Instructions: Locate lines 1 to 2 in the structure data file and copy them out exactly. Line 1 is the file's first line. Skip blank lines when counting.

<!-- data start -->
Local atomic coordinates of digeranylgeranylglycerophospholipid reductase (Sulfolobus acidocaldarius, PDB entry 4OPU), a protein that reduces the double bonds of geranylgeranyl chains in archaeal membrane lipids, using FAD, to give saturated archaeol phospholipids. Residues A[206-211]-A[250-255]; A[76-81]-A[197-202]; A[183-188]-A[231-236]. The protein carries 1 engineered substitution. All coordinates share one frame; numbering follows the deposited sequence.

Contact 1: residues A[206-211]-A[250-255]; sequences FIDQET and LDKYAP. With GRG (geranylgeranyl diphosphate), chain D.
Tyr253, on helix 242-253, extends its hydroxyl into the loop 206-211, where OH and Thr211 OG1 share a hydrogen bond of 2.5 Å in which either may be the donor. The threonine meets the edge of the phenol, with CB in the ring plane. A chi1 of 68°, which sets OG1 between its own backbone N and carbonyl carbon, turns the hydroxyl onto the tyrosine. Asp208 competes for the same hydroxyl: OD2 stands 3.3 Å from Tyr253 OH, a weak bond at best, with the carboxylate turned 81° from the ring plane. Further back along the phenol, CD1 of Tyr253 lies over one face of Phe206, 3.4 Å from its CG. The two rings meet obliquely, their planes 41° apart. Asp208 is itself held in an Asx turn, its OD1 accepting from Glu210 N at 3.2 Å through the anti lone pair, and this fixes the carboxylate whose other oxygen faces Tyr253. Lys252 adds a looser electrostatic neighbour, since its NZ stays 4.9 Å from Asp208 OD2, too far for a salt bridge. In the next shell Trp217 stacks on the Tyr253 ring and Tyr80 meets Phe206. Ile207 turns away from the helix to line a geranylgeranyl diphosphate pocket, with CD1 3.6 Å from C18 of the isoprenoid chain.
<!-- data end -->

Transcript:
Local atomic coordinates of digeranylgeranylglycerophospholipid reductase (Sulfolobus acidocaldarius, PDB entry 4OPU), a protein that reduces the double bonds of geranylgeranyl chains in archaeal membrane lipids, using FAD, to give saturated archaeol phospholipids. Residues A[206-211]-A[250-255]; A[76-81]-A[197-202]; A[183-188]-A[231-236]. The protein carries 1 engineered substitution. All coordinates share one frame; numbering follows the deposited sequence.

Contact 1: residues A[206-211]-A[250-255]; sequences FIDQET and LDKYAP. With GRG (geranylgeranyl diphosphate), chain D.